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Review: The Truth About The Green Hornet

Being one of the first large budget blockbusters of 2011, Seth Rogen paired with a long list of supporting actors and actresses to recreate The Green Hornet. Originally debuting in the 1930′s, the character has been used in movies, television shows and comic books ever since. The story told of an average Joe helping to fight crime alongside his ninja fast sidekick Kato. Stories like this have been told before. In order for this one to stand out, the characters had to be endearing and there had to be something original to spark the audiences interest.

Rogen and his Asian counterpart played by Jay Chou have succeeded in creating one of the worst comic book remakes and possibly the worst movie of 2011. The entire premise of the movie is flawed. Rogen spends the entire movie flaunting his rich white boy style while Chou struggles in the shadow of Rogen’s fame. A disastrous combination of Rogen being one dimensional and Chou’s character not being strong enough to act as a lead role are this films demise.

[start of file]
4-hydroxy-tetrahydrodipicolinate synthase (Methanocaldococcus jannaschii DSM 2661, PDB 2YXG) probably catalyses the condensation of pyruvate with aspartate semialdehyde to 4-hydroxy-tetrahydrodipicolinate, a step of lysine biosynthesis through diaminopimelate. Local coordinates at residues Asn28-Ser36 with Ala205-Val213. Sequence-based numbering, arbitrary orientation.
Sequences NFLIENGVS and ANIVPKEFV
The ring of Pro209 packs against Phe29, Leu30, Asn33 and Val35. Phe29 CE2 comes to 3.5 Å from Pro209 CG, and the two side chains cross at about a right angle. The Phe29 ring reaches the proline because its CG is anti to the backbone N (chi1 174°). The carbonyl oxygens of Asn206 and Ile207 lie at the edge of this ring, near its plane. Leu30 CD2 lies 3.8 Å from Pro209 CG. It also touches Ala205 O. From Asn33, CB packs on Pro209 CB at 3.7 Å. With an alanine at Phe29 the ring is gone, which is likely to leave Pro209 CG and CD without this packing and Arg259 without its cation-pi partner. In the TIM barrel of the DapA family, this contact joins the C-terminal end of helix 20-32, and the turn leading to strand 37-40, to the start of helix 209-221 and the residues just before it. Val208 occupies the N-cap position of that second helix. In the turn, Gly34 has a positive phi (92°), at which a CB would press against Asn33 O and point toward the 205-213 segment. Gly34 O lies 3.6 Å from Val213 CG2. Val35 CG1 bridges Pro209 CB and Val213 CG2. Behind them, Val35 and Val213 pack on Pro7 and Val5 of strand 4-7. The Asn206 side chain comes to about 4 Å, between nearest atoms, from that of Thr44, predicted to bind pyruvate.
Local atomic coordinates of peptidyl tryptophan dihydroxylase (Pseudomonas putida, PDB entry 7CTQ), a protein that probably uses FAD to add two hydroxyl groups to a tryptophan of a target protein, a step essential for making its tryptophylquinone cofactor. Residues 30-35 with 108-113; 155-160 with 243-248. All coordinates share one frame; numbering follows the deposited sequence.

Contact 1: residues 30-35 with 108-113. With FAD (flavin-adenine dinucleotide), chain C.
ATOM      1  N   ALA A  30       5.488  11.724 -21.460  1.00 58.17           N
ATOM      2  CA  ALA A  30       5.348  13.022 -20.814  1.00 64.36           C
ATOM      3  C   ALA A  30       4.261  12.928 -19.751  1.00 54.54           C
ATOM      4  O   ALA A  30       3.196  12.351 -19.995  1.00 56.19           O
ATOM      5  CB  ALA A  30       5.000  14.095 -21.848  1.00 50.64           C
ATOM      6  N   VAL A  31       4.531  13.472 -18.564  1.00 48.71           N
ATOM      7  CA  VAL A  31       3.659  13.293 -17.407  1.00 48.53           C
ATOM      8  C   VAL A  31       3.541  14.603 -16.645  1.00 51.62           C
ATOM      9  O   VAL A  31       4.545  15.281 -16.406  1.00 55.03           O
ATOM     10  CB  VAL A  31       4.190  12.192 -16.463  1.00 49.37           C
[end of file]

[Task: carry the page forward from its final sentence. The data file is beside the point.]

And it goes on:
Even the villain, played by Academy Award winner Christoph Waltz turns in a mail order performance. Fighting his natural Austrian accent, Waltz creates a villain that doesn’t come off as scary (Hannibal Lecter) or likable (The Joker in The Dark Knight). There are even moments, when Rogen is prancing around, being a jerk that you are rooting for Waltz to just kill him. That is never a good sign, especially with an actor like Seth Rogen.

There are two things that work really well in the movie. They both revolve around Chou’s character Kato. First is a scene that involves Kato making a cappuccino for Rogen. In spite of the simplicity of this action, it was a surprisingly artsy image in a bleak movie. The second are the fighting scenes involving Kato. Deep inside this terrible movie are some incredibly complex and well executed fighting scenes involving Chou. A veteran of karate style movies including Curse of the Golden Flower and True Legend, Chou has an incredibly complex fighting style that oozes out of his performance.

The end couldn’t come soon enough for The Green Hornet. The usually fun loving and endearing Rogen gave his worst performance to date, recycling jokes from almost every other movie he had starred in. During a busy Oscar season, don’t waste your money or your time on this Rogen failure.

On a side note, the movie was in 3D. My thoughts on this style of film have been well documented before. Similar to movies such as Megamind, this movie was in 3D solely as a marketing ploy. There was very little use of the added dimension. Shame on them.

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